• Ohio State had two sacks on the next drive, one when a blitz up the middle gave Adolphus Washington a good matchup he won and then when Lee was unblocked because of a bad adjustment by Michigan.
  • Michigan fullback Joe Kerridge was impressive throughout the day, and that was no fluke. He's a heck of a player, first and foremost as a blocker but also a solid option to handle the ball.
  • Michigan flooded the left side on its first touchdown and seemed to catch Ohio State unprepared. Still Gardner had to throw blind against a pass rusher to complete the pass to Jake Butt. The safeties talked after the play as if they weren't on the same page.
  • Ohio State played a lot of 12 personnel, which was a curious decision given that Michigan only had one decent cornerback and no pass rush to speak about. They could protect the coverage by playing off if the Buckeyes were behind the chains, and that often resulted in Barrett dropping back with nowhere to go with the ball.
  • Barrett was a bit off early, but he set up the big touchdown to end the first half with a tough run to convert a third down that was manageable because he hit Michael Thomas with a good, tight short throw and Thomas broke a tackle. Barrett also had a nice dump down to Curtis Samuel for a nice gain that kept the chains moving.
  • Ohio State came out in the second half still with the heavier personnel and tried to force the QB run game but to little success. Then Barrett found Heuerman open short against a deep zone to convert a big third down. The QB followed that with a well-designed pass play that got Devin Smith isolated against one of the suspect cornerbacks, and Barrett made a great throw for a huge gain.The Buckeyes scored on first-and-goal despite being outnumbered.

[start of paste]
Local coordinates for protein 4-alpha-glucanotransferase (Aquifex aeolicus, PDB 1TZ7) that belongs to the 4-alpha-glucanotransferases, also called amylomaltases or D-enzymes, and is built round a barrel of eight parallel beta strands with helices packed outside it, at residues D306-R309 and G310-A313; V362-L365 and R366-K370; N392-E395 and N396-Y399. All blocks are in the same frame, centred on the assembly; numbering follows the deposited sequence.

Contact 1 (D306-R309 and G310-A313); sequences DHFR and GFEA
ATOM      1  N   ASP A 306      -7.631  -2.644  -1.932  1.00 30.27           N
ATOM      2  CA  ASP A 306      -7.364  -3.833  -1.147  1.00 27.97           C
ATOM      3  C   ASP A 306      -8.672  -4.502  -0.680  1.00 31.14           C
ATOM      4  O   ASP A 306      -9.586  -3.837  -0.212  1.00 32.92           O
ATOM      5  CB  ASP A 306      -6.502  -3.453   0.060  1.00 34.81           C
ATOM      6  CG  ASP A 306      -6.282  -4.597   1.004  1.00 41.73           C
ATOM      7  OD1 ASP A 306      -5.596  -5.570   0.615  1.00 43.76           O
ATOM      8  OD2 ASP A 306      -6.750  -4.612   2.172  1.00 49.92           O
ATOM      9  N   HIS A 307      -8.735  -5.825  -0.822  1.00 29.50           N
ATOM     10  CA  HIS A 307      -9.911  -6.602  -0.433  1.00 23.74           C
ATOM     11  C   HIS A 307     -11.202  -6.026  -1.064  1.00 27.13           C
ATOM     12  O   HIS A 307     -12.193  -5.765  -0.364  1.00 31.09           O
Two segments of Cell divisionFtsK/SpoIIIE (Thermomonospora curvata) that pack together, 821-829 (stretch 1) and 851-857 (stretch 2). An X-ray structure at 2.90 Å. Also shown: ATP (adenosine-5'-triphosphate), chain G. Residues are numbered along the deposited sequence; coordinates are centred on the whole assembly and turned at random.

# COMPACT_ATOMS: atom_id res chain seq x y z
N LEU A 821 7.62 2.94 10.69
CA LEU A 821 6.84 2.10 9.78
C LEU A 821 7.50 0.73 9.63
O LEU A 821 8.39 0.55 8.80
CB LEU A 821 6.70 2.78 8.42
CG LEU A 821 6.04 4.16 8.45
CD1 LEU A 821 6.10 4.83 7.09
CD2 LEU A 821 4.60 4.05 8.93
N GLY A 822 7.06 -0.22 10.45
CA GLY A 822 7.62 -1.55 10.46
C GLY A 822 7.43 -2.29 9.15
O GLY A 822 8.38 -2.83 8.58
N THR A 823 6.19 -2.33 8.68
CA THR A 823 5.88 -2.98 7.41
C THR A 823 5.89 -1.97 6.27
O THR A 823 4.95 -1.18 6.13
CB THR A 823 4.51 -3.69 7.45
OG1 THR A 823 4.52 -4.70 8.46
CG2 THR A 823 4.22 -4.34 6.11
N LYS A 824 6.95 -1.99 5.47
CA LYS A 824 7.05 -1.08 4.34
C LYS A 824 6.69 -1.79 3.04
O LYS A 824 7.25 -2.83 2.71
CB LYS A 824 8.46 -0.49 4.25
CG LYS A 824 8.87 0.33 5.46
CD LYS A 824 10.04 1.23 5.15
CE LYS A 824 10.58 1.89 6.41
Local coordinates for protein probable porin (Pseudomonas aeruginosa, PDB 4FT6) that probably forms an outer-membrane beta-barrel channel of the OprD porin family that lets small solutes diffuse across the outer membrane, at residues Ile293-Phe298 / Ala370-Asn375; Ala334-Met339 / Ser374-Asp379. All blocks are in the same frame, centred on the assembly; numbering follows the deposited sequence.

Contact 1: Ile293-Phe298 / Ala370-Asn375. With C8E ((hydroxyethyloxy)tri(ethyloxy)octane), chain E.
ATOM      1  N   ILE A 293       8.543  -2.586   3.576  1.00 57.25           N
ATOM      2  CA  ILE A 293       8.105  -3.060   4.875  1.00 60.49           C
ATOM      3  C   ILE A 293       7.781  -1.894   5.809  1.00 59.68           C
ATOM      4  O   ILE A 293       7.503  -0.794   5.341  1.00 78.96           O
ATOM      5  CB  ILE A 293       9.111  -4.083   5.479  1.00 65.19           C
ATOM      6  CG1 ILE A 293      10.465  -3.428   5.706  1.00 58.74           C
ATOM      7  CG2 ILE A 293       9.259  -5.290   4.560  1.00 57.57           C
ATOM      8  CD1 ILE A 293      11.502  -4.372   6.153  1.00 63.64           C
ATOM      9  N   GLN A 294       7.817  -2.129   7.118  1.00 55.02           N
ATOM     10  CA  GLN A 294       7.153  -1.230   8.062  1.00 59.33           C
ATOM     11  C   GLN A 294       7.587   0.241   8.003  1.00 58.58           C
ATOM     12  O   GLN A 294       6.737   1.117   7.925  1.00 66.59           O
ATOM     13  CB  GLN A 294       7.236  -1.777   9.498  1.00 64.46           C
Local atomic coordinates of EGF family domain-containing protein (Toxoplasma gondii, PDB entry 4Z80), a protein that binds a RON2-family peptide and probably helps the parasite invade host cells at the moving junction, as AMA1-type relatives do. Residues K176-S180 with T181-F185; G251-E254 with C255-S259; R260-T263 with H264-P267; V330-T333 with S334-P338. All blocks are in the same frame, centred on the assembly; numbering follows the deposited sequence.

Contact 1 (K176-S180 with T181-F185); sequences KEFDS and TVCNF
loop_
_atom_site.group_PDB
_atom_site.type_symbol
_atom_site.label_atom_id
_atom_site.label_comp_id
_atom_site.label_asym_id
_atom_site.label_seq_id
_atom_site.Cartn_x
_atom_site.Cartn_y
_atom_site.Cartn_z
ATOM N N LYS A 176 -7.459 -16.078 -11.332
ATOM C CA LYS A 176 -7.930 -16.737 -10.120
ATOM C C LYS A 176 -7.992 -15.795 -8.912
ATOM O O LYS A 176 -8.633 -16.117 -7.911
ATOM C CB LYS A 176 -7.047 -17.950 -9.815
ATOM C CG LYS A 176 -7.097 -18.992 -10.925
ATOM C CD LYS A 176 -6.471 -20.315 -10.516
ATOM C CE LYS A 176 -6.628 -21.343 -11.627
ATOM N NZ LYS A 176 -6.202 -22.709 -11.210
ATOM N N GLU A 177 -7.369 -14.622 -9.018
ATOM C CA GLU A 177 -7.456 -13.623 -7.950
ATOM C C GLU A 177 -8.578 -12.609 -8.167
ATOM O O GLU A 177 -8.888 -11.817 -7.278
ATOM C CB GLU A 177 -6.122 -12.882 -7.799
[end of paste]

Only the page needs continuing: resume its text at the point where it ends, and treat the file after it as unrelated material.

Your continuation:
• In the third quarter Ohio State got stuck in one of those ruts defensively where no call seemed correct. I guess it can happen to anybody... Also Michigan kept converting in big situations. Ironically enough, Ohio State later got a big stop on a third down in the fourth quarter when the game was still in doubt in which they rushed only three.
  • The QB run game continued to flounder in the third quarter for Ohio State, but they opened it up on a great throw by Barrett to Thomas then a nicely designed play to the tight end in the flat for a big play.
  • The first full drive Cardale Jones led in a meaningful situation included a big run by Jalin Marshall out of the Wildcat formation in which he got a couple of key blocks and made a man miss. After an awkward play-action pass went awry, Tom Herman seemed to catch Michigan leaning with a quarterback counter that went for a big play when the Wolverines probably didn't expect Jones to keep it. The Buckeyes executed a bubble screen to Corey Smith (great blocks by Heuerman and Devin Smith) to set up the fateful fourth-and-1 run by Elliott. On that short-yardage play, Ohio State initially lined up with its strength to the field but flipped after a timeout then ran back to the field, where they had better numbers. This was not a common play for Ohio State and I don't think Michigan was ready for it. The only guy who seemed worried about the dive to Elliott was Jake Ryan, who wasn't really in position to stop it, either, which is why he didn't get good contact and Elliott had a pretty clear path. Taylor Decker turned his man out and the backside safety and linebacker took the option action hard and got out of position. Game, set, match.